Let’s remember. Government money and funding must never be seen as money that is given to the industry to buy fish. Instead, this money is meant to be seen as money that is doled out to help you learn the skill, the art, the science and philosophy of fishing.
20150423 * Plea to bring textile sector under interest subvention scheme:
Members of the Texpreneurs Forum on Wednesday met Union Ministers, and officials seeking extension of the interest subvention scheme to entire textile sector.
The Union Government had stated that the eligible sectors for the scheme would be announced shortly.
“We have briefed the Ministers and officials about the need to give the coverage of the scheme to spinning mills sector too,” said Prabhu Damodaran, secretary of the Forum, who led the delegation.
Mr. Prabhu Damodaran said that the spinning sector was going through a tough period with the Ebitda (earnings before interest, taxes, depreciation and amortisation) coming down, and a majority of mills were registering huge losses.
20150421 * Indo-Canadian MoUs to help skilling in apparel sector:
India and Canada have signed two different memorandum of understanding (MoUs) for skill development in the apparel sector, the apex apparel exporters body, Apparel Export Promotion Council, (AEPC) said in a statement today.
The agreements were signed during the recent visit of Prime Minister Narendra Modi to Canada.
20150421 * Now, garments from recycled pet bottles:
Vision Textiles has come up with a technology for making fabrics from recycled pet bottles.
The company, founded in 1998 by Monique Maissan in China, has in the last 3 – 4 years not only managed to make fabrics from recycled pet bottles, but has since expanded its presence into India as well.
The company’s garments under the Waste2Wear brand has started to create waves in this part of the country.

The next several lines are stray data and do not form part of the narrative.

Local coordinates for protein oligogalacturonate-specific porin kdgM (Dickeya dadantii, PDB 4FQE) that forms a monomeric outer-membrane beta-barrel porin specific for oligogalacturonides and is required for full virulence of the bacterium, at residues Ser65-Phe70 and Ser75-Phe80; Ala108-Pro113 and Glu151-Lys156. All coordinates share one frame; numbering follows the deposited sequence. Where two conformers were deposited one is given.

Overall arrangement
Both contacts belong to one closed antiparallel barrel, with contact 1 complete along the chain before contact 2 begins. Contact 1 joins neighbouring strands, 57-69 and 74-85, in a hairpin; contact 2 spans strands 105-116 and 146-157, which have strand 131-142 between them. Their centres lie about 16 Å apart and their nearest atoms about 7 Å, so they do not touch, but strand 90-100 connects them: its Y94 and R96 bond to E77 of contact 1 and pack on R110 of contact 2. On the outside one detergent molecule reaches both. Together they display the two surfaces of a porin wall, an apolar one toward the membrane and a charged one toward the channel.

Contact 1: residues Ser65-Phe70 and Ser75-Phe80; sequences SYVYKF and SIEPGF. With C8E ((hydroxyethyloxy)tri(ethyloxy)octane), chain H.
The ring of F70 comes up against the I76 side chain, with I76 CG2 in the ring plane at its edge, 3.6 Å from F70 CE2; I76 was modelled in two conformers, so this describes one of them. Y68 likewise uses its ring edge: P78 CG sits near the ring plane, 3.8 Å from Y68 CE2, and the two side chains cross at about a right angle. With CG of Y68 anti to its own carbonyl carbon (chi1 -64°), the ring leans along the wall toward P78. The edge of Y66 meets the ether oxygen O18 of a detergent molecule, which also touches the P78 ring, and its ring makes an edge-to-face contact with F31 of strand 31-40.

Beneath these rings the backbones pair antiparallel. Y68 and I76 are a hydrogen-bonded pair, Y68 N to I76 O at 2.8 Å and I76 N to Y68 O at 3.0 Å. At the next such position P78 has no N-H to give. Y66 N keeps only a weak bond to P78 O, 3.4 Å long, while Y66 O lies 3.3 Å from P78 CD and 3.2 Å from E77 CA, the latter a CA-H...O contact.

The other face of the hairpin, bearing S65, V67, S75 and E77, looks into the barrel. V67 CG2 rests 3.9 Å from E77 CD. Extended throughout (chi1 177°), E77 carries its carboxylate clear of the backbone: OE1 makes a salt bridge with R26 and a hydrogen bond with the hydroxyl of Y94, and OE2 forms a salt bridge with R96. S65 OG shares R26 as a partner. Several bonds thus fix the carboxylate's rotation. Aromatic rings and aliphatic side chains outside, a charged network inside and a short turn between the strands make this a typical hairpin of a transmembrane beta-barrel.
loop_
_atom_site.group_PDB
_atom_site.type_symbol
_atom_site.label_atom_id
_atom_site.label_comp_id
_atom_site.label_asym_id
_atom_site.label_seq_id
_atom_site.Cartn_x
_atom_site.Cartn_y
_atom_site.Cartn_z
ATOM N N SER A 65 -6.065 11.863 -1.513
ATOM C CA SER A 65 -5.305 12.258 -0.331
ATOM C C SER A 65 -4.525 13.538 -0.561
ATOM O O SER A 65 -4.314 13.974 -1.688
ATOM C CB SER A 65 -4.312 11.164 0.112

“The initial reaction for products made from recycled pet bottles has been good in India, especially in the making of children’s school uniforms,” Maissan said, responding to an email.
Conceding that the reaction to making garments from recycled plastics has been different in different geographies, Maissan said “in China, the Government started to promote green, albeit recently, so when the word “recycled” is used, there is some hesitation as the large mass associate it with “not being clean” or “low in quality”.
But in Malaysia, the response for our products has been phenomenal; looks like it is going to emerge as one of our most successful markets.
20150423 * Betting on U.S.:
Rejig in strategy in the wake of Eurozone crisis. Euro depreciation against U.S. dollar and sanctions also add to woes.
Hit by economic crisis in the European Union, leather manufacturers and exporters are now planning to tap the U.S. market.
During 2014-15, the Indian leather sector exported materials worth $6.58 billion, up from $5.91 billion last year, representing a growth of 10.4 per cent.
This is short of the $7 billion target set by the leather industry.
Having missed the target due to crisis in the EU, leather exporters are now betting on the U.S. market for survival and turnaround.
Last year, India exported about 56 per cent of materials such as leather garments, finished leather, saddler and harness and other items to European market.
The U.S. market accounted for 12.5 per cent in 2014-15.
20150423 * In Gujarat, groundnut set to gain ground from cotton:
Growers see better prospects in guarseed, pulsesthis year
As the kharif sowing season nears, groundnut is set to eat into cotton area in Gujarat. According to farmers, area under cotton is likely to fall significantly in the main growing regions of Saurashtra and Kutch.